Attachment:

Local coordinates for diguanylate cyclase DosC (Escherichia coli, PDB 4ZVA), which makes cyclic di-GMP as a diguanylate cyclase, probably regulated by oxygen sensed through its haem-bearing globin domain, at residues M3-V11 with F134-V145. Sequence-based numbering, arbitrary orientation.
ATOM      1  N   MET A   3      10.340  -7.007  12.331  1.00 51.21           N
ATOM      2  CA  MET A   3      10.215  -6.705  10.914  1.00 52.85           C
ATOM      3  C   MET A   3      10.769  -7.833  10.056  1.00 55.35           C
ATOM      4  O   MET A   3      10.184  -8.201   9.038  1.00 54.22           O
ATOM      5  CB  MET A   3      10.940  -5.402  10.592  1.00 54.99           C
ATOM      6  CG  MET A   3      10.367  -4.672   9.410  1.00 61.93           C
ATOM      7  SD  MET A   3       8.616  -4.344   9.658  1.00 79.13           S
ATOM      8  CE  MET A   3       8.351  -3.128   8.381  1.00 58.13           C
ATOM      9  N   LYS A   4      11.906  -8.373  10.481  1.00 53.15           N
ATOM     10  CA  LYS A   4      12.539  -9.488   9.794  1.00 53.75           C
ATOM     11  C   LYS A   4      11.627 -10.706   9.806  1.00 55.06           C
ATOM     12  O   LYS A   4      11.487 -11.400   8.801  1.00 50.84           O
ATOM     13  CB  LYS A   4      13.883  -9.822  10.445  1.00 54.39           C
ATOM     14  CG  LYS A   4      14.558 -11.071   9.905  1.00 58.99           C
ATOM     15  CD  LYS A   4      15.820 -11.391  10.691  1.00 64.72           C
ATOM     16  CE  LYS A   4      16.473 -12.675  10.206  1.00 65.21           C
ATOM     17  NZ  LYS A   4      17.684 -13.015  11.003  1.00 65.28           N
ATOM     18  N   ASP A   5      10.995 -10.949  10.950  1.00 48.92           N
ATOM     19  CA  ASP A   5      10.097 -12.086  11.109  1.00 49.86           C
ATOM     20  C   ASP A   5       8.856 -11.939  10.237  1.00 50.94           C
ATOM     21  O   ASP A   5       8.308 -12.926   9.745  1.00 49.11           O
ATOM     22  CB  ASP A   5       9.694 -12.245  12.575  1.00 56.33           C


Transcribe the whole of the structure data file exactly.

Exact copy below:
Local coordinates for diguanylate cyclase DosC (Escherichia coli, PDB 4ZVA), which makes cyclic di-GMP as a diguanylate cyclase, probably regulated by oxygen sensed through its haem-bearing globin domain, at residues M3-V11 with F134-V145. Sequence-based numbering, arbitrary orientation.
ATOM      1  N   MET A   3      10.340  -7.007  12.331  1.00 51.21           N
ATOM      2  CA  MET A   3      10.215  -6.705  10.914  1.00 52.85           C
ATOM      3  C   MET A   3      10.769  -7.833  10.056  1.00 55.35           C
ATOM      4  O   MET A   3      10.184  -8.201   9.038  1.00 54.22           O
ATOM      5  CB  MET A   3      10.940  -5.402  10.592  1.00 54.99           C
ATOM      6  CG  MET A   3      10.367  -4.672   9.410  1.00 61.93           C
ATOM      7  SD  MET A   3       8.616  -4.344   9.658  1.00 79.13           S
ATOM      8  CE  MET A   3       8.351  -3.128   8.381  1.00 58.13           C
ATOM      9  N   LYS A   4      11.906  -8.373  10.481  1.00 53.15           N
ATOM     10  CA  LYS A   4      12.539  -9.488   9.794  1.00 53.75           C
ATOM     11  C   LYS A   4      11.627 -10.706   9.806  1.00 55.06           C
ATOM     12  O   LYS A   4      11.487 -11.400   8.801  1.00 50.84           O
ATOM     13  CB  LYS A   4      13.883  -9.822  10.445  1.00 54.39           C
ATOM     14  CG  LYS A   4      14.558 -11.071   9.905  1.00 58.99           C
ATOM     15  CD  LYS A   4      15.820 -11.391  10.691  1.00 64.72           C
ATOM     16  CE  LYS A   4      16.473 -12.675  10.206  1.00 65.21           C
ATOM     17  NZ  LYS A   4      17.684 -13.015  11.003  1.00 65.28           N
ATOM     18  N   ASP A   5      10.995 -10.949  10.950  1.00 48.92           N
ATOM     19  CA  ASP A   5      10.097 -12.086  11.109  1.00 49.86           C
ATOM     20  C   ASP A   5       8.856 -11.939  10.237  1.00 50.94           C
ATOM     21  O   ASP A   5       8.308 -12.926   9.745  1.00 49.11           O
ATOM     22  CB  ASP A   5       9.694 -12.245  12.575  1.00 56.33           C